From Toussaint to Tupac wanders into shakier territory when it comes to the spin on hip-hop. Utilizing an oft-repeated premise — that hip-hop traces roots to a mix of influences, from griots to Malcolm X — the book tries to close with a telling of the international (though less internationalist) reach and organizing potential of the music and culture. Fair enough, but following writings about the Black Panther Party and West Indian revolutionary fervor, the conclusion feels unsatisfying. However, in all, From Toussaint to Tupac is a good introduction to an overlooked history.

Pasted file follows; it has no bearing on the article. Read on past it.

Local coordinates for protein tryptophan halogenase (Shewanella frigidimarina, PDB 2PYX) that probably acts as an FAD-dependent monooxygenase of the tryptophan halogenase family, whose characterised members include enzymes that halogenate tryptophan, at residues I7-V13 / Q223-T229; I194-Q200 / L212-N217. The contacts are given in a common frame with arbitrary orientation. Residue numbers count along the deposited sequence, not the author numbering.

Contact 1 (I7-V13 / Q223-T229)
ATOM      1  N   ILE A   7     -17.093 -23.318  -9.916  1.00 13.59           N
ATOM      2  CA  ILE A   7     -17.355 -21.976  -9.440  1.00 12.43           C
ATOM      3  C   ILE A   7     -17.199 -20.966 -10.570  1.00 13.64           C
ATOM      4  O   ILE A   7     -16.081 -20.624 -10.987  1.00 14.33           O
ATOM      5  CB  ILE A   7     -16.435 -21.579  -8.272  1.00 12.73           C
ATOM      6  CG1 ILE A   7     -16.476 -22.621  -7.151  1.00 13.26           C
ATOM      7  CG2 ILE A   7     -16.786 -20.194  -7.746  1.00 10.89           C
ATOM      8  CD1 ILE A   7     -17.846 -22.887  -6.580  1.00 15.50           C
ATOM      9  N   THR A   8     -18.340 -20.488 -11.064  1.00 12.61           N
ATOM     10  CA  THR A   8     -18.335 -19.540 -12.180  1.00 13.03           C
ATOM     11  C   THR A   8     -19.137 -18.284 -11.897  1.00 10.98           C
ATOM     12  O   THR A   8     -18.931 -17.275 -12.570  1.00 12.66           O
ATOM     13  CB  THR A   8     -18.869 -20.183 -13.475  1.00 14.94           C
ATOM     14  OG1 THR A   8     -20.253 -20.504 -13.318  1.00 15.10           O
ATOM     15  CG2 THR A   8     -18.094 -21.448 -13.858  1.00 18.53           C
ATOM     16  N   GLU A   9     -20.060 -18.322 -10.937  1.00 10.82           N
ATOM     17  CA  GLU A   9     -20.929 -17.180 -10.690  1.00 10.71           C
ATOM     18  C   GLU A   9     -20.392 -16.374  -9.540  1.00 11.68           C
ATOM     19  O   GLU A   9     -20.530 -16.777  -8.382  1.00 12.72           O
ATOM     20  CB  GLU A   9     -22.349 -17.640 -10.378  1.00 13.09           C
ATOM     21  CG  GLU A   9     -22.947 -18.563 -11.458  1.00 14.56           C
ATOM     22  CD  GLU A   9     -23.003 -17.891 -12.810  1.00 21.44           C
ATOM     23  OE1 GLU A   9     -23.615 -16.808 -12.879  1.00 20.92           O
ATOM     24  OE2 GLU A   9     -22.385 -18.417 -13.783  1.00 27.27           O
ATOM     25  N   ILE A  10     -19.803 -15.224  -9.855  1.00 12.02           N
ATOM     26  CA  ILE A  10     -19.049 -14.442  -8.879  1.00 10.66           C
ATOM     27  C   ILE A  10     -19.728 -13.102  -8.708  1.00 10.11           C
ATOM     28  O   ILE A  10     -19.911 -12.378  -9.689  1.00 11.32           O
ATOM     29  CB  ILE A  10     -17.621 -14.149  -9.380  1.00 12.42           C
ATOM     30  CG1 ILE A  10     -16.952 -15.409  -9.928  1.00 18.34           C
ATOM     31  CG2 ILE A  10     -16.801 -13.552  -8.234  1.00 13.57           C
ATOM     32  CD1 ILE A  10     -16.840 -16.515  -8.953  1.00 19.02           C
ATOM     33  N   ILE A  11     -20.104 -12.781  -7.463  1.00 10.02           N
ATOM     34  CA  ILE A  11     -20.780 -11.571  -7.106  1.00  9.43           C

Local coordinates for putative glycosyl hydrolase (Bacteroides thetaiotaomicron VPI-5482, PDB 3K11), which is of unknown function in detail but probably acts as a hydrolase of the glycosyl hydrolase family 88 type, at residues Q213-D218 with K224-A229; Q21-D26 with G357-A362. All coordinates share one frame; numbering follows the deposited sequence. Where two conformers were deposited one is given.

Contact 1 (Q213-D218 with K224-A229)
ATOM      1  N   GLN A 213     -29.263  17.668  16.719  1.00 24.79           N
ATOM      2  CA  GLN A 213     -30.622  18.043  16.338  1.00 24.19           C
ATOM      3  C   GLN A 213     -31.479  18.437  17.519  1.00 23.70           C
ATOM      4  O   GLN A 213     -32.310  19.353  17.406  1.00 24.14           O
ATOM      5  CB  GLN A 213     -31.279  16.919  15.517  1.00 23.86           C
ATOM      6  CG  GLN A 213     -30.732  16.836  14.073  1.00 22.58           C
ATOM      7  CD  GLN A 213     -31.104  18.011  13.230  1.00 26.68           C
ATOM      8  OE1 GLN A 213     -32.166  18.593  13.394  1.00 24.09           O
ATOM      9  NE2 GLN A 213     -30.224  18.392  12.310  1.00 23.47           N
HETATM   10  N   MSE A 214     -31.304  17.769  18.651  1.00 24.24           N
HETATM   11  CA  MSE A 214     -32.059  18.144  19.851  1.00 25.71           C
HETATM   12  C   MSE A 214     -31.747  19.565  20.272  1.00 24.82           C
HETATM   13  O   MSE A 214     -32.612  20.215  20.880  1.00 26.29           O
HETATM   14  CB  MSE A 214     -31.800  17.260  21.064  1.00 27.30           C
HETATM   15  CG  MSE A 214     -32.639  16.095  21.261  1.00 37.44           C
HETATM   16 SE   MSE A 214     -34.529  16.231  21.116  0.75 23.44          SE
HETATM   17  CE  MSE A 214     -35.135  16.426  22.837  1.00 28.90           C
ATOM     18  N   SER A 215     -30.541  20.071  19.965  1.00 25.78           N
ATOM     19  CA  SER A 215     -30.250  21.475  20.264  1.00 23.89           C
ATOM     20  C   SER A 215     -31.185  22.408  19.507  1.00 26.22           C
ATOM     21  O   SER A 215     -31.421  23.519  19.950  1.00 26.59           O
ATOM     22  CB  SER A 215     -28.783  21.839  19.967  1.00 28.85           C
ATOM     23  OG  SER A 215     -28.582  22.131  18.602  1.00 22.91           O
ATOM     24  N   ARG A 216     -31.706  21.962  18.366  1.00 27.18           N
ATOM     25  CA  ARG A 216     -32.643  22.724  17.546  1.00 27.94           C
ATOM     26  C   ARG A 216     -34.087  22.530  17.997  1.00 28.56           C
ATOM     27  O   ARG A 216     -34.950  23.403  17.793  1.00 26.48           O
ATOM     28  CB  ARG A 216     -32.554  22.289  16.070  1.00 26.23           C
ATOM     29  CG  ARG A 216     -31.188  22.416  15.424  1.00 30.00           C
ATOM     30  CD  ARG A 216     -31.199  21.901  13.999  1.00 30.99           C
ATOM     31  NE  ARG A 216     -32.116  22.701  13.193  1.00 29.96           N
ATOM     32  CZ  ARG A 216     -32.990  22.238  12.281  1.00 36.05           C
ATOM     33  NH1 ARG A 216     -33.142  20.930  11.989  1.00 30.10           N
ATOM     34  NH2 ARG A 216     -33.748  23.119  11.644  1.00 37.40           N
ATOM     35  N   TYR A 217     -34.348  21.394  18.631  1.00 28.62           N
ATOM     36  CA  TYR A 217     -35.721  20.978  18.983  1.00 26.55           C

Working From Within: Chicana and Chicano Activist Educators in Whitestream Schools

By Luis Urrieta
(University of Arizona Press, 2009)

Reviewed by Ernesto Aguilar




A peculiar tension has always existed between activist educators working in public and higher education. Maybe it is the contradiction of cultivating consciousness of youth while being on the payroll of institutions (and certainly the state) that seldom believe in such politically minded pursuits. Or perhaps, as Luis Urrieta asserts in Working From Within: Chicana and Chicano Activist Educators in Whitestream Schools, it is the self-awareness of being essentially a tool for a system that wants to (and, in many cases, will) assimilate students into white-dominant mainstream America. What this means for Chicana/o teachers in the Southwestern United States, and the movements from which those teachers hail, is at issue for a subculture of educators.